Up and down the Kennebec Valley: Windsor

by Mary Grow

Introduction: so far this series of historical essays has focused on towns along the central part of the Kennebec River between Augusta and FairfieldBenton, and on the river itself. Next we’ll move inland to four towns farther east: Windsor, east of Augusta; China, east of Vassalboro; Albion, east of Winslow and southeast of Benton; and Palermo, east of China and barely touching Windsor on the southwest and Albion on the northwest.

Windsor, China and Albion are in Kennebec County; Palermo is in Waldo County. Windsor, China and Albion are in the watershed of the Sheepscot River. The main river flows southwest from Sheepscot Pond in Palermo; the West Branch originates in northwestern Palermo, flows through Branch Pond and joins the main river between Coopers Mills and North Whitefield.

Albion is in the Sebasticook River watershed; the Sebasticook flows into the Kennebec at Winslow.

* * * *

Unlike the Kennebec River towns, towns like Windsor were not always surveyed and settled from the coast or river inland. In his comprehensively researched good Land & fine Contrey but Poor roads a history of Windsor, Maine (1993), Linwood H. Lowden writes that Windsor was settled initially from Bristol via Whitefield to the south, later from China and Vassalboro to the north and northwest. Moving directly inland from Hallowell (later Augusta) on the Kennebec was discouraged by an intervening area of swampy, boulder-strewn land that would not appeal to aspiring farmers, he suggests.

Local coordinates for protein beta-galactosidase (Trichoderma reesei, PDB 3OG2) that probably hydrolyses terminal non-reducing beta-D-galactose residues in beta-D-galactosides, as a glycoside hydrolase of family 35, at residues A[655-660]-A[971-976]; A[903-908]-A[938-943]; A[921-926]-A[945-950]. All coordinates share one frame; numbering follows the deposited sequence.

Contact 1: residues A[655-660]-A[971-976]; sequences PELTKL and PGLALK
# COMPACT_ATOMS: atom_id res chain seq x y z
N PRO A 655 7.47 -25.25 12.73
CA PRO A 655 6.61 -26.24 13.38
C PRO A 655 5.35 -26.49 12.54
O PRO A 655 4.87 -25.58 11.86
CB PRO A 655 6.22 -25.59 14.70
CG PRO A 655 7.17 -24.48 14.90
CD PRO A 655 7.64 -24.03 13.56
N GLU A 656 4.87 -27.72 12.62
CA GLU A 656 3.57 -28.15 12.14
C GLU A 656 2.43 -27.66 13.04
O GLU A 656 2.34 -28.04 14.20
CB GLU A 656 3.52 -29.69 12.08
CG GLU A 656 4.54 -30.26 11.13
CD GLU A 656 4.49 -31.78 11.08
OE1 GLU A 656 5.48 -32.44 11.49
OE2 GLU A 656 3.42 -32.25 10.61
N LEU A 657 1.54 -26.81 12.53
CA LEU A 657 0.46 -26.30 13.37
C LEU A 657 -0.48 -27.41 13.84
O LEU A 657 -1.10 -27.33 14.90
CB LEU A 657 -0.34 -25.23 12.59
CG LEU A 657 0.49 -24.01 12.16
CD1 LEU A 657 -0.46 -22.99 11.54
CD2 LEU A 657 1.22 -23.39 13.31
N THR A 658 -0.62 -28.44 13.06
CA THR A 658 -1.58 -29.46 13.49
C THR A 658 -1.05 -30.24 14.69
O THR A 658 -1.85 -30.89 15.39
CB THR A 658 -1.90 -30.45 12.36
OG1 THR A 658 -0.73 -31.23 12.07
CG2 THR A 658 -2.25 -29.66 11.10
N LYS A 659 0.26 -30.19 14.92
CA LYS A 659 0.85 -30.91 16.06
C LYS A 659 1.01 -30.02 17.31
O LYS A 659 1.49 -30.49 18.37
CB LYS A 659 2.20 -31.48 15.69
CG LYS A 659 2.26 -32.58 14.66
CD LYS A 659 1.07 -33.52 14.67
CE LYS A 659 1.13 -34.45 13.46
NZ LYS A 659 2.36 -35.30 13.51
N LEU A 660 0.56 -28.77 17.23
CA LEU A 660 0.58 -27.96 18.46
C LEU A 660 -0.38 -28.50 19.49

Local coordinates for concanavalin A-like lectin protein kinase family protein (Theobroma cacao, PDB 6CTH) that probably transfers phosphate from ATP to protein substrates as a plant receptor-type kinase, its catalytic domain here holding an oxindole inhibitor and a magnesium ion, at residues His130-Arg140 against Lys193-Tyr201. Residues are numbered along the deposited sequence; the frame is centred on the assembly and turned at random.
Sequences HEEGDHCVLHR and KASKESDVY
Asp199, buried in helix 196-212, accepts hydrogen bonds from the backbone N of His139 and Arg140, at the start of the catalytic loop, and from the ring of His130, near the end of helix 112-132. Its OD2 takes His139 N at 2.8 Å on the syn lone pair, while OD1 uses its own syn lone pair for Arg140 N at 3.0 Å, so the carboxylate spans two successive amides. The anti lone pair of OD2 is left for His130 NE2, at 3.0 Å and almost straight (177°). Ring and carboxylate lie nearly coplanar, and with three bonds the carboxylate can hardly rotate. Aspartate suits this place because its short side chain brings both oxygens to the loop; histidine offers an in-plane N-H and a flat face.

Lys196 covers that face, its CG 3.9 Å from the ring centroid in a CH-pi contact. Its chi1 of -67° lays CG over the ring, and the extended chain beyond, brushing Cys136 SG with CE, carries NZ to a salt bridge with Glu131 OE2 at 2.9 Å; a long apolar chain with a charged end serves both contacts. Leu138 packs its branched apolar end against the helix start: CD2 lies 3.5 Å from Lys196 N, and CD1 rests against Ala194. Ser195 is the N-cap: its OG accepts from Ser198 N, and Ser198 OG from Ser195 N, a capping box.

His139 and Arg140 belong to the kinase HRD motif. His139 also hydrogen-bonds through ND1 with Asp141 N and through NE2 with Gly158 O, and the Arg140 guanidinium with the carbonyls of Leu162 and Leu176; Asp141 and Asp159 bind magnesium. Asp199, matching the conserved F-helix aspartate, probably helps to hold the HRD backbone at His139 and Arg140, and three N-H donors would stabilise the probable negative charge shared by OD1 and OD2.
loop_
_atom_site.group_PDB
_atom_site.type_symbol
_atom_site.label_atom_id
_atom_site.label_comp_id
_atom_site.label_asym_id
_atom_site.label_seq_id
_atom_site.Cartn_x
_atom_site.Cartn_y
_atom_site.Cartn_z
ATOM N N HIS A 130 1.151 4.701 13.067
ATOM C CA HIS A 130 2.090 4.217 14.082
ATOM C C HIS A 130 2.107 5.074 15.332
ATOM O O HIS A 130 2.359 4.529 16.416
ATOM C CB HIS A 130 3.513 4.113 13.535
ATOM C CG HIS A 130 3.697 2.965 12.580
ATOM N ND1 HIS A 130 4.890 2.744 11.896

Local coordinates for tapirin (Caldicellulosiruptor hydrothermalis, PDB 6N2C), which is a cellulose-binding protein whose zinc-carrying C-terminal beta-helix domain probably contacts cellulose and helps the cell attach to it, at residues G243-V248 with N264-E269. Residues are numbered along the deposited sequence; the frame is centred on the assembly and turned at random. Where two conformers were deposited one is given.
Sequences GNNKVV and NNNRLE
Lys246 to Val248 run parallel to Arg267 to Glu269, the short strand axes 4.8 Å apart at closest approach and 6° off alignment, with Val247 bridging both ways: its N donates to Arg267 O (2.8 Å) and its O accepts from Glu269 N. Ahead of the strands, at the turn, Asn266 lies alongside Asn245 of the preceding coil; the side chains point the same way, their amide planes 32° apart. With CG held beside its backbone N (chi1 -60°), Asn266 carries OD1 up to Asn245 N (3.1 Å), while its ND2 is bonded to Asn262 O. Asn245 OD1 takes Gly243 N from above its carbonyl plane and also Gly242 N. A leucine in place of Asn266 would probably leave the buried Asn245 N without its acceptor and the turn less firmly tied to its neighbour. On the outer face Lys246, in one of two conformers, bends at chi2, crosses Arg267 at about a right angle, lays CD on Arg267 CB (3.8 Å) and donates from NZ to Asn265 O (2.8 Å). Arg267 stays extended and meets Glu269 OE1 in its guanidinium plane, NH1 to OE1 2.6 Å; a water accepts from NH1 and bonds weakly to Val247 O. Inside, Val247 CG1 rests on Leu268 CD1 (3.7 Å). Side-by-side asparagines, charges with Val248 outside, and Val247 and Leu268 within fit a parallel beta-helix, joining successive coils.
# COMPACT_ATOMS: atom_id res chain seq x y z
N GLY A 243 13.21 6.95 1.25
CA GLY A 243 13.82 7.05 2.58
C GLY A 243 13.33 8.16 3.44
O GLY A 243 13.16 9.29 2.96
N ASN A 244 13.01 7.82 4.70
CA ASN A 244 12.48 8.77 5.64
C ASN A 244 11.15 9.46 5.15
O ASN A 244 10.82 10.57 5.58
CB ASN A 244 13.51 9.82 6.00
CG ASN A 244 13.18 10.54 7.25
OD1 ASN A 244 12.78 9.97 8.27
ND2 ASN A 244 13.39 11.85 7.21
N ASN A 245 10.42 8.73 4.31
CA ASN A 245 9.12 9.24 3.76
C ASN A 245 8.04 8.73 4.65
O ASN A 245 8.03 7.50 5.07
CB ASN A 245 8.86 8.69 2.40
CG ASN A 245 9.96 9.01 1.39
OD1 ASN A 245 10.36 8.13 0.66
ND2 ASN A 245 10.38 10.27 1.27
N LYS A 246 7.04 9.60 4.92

How much Windsor’s settlement lagged behind its northern and southern neighbors depends on the source of information. Lowden says the first documented Windsor resident was Ebenezer Grover, who came from Ballstown (now Whitefield) and took over meadowland in southern Windsor, northeast of the current junction of Routes 17 and 32. Grover came in 1781, but kept his Ballstown farm until December 1786. Lowden cites deeds showing him in a house on the west bank of the West Branch of the Sheepscot River by 1793.

Another early settler was John Linn, who brought his wife and 10 children from Bristol in 1801 and settled in the Windsor Corner area in the middle of town. Windsor Corner, also called Windsor Corners and Windsor Four Corners, is the intersection of Route 32 (also Ridge Road) and Route 105 in the middle of town. In 1807 Linn wrote a letter about his property deed in which he used the phrase that is the title of Lowden’s book.

Henry D. Kingsbury says, in his 1892 Illustrated History of Kennebec County Maine 1625-1892, that Walter Dockindoff (or Dockendorff, according to Lowden) who came from Bristol around 1790, was the first settler. Dockindoff’s land, Kingsbury says, was “about a mile west of Windsor Corner.”

Kingsbury says Dockindoff planted the first apple orchard in Windsor. Lowden believes Linn also started growing apples very early. When Linn sold his property in 1811 to his son, he reserved the right to continue to tend his trees and to move them later (which Lowden says he apparently did).

Lowden adds that by the 1860s Windsor was known for its apples, and they remained important in the agricultural economy until a hard freeze in the winter of 1933-34 killed many trees.

[See also: A history of Hussey’s General Store]

Kingsbury comments that Windsor is unusual in having all or parts of seven separate ponds within town boundaries, none of them very big. Some modern maps, like the 1984 edition of DeLorme’s Maine Atlas and Gazetteer and Google Maps, show six of them and identify five.

The south end of Three Mile Pond juts into northwestern Windsor. Southward is Mud Pond, between Weeks Mills Road and Route 105, unnamed on Google.

Moody or Moody’s Pond, presumably named after an early settler, is north of Route 17, almost due west of the fairgrounds on Route 32. South of that, on the Whitefield line, Windsor includes the northern tip of Given’s or Givens Pond, formerly Longfellow Pond.